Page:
Before Moving Towards Recombinant Thyrotropin, Can We Benefit From Anti-Thyroid Drugs? A Case Study


avatar A Soltani 1 , * , avatar N Rahimian 2 , avatar Z Rahbar 2 , avatar H Moosapour 2

Endocrinology & Metabolism Research Centre, Shariati Hospital andResearch Center, Tehran University of Medical Sciences,, IR.Iran
Students Scientific Research Center, Tehran University of Medical Sciences, IR.Iran

how to cite: Soltani A, Rahimian N, Rahbar Z, Moosapour H. Before Moving Towards Recombinant Thyrotropin, Can We Benefit From Anti-Thyroid Drugs? A Case Study. Int J Endocrinol Metab. 2008;6(3): 151-153.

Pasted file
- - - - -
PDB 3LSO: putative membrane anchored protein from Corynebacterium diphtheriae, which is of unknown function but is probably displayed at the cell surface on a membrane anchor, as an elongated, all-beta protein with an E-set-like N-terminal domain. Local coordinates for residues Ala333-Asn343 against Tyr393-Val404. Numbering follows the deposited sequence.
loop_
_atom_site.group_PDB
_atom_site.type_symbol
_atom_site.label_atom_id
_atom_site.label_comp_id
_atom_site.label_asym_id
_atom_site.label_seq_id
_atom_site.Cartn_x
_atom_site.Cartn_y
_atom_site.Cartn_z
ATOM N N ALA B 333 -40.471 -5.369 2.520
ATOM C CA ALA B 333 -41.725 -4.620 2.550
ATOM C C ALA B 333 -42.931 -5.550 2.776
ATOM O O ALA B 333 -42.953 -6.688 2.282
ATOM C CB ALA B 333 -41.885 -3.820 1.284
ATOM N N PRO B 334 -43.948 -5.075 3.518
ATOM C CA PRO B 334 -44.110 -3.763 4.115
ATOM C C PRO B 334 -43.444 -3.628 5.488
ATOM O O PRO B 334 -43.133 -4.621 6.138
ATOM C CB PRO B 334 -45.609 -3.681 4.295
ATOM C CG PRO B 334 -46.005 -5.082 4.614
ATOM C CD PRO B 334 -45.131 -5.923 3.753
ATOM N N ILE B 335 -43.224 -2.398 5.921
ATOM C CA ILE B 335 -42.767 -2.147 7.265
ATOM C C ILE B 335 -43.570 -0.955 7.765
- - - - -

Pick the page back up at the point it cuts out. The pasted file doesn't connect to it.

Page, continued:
In patients with thyroid papillary carcinoma, performing an effective radioactive iodine abla-tion after total thyroidectomy requires adequate levels of serum thyrotropin. Administration of recombinant human thyroid stimulating hor-mone (rhTSH) is the current established method for patients with insufficient serum TSH levels four to six weeks after surgery and levothyroxine discontinuation. Two major problems with rhTSH are its cost and availability in most countries worldwide. We have used propylthiouracil (PTU), a routine anti-thyroid drug, for the first time to induce a TSH rise. Our patient was a 33-year-old woman with remnant thyroid tissue of 11. 5×4 mm after thyroidectomy. Her TSH was 12.7 µIU/ml, five weeks after surgery, and rose to 30. 0 µIU/ml after a 10 day trial of PTU. Radioiodine uptake index also increased from 28% to 56%. Radioiodine ablation was successfully done and patient showed no sign of recurrence or me-tastasis after 4 years. We propose that anti-thyroid drugs may be considered for post-operative induction of TSH rise in patients con-sidered for radioiodine ablation of thyroid can-cer. This may increase the chance of successful ablations with least possible cost.

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